Schooled at Willamette University and at the Institute of American Indian Arts in Santa Fe—where native traditions have been explored and expanded upon by hundreds of Indian tribes since 1962—Watt later earned a master's degree from Yale University. Until recently she has been an instructor at Portland Community College. She is collected by museums and has found a place within the modern art world, which of course is a tribe all its own.

"For non-Indians I think education matters a great deal in terms of (artistic) success," she said. "For traditional cultures, like the potter families of New Mexico, it can stem from family lineages.

"The Center's show has a great mix of traditional and contemporary artists, but what I like most about it is that someone coming in here would not automatically assume that any of us are native," she said. Yet Watt is still aware of the particular designation held for Indian artists. "Curators would never put together a show and call it a 'Group Show of European artists.'"

Although Watt's work holds intrinsic significance for curators and collectors, she is quick to point out the motifs and symbols that derive from her native ancestry. Her status as an artist enables her to have a two-way conversation with both worlds, a conversation meant to reclaim some of the symbols that have become iconic within the vernacular of modern art. The well-known target, made famous by Jasper Johns in his 1955 "Target with Plaster Casts," is evident in her work, though she chooses to employ the concentric rings as natural symbols. "Circles are common throughout native cultures and everywhere in nature," said Watt.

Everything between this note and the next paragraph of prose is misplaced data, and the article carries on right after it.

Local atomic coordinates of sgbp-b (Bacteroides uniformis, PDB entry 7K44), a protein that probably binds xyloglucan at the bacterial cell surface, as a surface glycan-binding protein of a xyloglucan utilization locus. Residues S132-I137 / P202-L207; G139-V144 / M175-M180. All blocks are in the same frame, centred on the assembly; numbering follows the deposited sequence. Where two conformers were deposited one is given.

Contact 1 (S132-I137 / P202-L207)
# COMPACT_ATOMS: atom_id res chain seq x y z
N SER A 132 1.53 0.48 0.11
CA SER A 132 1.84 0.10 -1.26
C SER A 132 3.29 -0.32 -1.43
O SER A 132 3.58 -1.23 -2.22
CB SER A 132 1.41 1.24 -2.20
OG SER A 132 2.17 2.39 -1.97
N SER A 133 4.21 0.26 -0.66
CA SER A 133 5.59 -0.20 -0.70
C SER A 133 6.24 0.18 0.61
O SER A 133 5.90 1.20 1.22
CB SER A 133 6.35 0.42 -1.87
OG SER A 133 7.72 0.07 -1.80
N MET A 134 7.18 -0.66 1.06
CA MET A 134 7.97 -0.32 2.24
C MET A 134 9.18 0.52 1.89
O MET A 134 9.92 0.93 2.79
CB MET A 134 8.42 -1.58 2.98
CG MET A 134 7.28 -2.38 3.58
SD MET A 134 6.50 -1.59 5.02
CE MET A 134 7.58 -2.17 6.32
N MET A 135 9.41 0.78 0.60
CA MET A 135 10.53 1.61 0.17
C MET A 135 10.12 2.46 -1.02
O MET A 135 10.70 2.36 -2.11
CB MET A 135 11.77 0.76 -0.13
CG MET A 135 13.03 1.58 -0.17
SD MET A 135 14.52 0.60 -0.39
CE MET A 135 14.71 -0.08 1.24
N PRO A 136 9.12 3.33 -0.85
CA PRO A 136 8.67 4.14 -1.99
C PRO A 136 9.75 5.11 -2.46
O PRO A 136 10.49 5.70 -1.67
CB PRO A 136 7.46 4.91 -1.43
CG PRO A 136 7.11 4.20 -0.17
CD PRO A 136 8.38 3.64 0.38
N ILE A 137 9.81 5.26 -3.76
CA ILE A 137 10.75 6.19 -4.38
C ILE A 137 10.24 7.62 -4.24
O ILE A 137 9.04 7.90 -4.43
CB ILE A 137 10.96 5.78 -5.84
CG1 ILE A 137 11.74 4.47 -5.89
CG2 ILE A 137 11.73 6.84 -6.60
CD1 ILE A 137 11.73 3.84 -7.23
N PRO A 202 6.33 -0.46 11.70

Watt's "Three Sisters," is said to reflect a series of three sculptures by the Romanian abstract sculptor, Brancusi. Yet Watt is speaking also of the three traditional food crops of the Iroquois people: corn, beans and squash. These "Three Sisters" have been grown together since time immemorial by the inhabitants of Turtle Island (North America). Her mosaic galaxies of woolen patches, sewn by friends and family at sewing bees, represent the artist's connection between heaven and earth. Their execution speaks of the importance of community.